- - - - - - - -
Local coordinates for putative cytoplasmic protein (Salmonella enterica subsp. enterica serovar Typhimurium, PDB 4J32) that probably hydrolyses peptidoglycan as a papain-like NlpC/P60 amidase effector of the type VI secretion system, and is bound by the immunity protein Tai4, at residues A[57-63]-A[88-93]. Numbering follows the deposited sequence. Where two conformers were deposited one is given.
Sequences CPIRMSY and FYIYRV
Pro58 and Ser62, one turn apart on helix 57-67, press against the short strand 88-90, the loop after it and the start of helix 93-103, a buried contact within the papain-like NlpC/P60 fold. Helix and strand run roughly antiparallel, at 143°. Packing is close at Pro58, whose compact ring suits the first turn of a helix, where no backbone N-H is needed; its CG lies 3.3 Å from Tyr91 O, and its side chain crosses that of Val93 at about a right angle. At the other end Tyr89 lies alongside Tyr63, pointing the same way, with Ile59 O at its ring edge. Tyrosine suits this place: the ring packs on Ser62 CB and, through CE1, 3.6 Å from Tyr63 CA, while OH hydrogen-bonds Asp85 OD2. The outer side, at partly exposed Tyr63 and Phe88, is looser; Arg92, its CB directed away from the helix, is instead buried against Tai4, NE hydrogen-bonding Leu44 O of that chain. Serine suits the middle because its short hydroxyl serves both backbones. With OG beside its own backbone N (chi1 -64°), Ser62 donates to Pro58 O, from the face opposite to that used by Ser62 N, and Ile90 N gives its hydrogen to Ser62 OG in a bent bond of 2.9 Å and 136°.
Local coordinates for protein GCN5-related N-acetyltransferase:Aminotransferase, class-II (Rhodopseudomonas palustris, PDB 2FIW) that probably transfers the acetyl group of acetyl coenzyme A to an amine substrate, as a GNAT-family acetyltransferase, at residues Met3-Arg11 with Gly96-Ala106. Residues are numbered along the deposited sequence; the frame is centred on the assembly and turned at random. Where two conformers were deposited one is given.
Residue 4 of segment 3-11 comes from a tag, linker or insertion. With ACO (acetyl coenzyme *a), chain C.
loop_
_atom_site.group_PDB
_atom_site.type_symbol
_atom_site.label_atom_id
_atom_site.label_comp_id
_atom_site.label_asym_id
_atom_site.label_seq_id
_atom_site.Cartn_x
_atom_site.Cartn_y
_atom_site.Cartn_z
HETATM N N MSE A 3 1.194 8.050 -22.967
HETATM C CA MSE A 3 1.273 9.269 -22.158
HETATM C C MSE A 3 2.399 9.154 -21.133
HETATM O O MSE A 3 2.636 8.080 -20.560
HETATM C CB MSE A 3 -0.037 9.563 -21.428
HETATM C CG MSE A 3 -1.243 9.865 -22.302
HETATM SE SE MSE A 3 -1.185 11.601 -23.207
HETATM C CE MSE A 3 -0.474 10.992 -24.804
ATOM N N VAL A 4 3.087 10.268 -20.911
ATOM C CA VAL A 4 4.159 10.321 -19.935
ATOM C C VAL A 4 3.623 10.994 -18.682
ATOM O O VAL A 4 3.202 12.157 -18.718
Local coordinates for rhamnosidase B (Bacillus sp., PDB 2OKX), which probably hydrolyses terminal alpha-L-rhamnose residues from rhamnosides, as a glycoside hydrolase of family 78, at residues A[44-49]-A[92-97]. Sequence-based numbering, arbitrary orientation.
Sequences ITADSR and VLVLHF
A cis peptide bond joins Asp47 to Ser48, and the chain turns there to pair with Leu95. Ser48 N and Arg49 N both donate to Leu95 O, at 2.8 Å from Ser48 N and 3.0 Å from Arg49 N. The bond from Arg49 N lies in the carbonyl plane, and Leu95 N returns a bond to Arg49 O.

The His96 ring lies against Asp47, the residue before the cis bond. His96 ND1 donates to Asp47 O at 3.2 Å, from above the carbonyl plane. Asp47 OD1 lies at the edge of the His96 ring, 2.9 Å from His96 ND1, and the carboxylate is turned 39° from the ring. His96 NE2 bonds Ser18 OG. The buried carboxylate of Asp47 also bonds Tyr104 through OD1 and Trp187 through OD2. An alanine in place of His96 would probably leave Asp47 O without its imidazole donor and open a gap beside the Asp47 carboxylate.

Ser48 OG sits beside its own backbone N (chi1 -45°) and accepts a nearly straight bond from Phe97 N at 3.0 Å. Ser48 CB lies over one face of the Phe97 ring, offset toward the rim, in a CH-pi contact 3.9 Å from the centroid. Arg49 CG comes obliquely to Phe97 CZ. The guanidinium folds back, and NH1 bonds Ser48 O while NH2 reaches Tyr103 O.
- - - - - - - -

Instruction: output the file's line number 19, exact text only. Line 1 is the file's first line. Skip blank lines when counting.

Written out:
HETATM O O MSE A 3 2.636 8.080 -20.560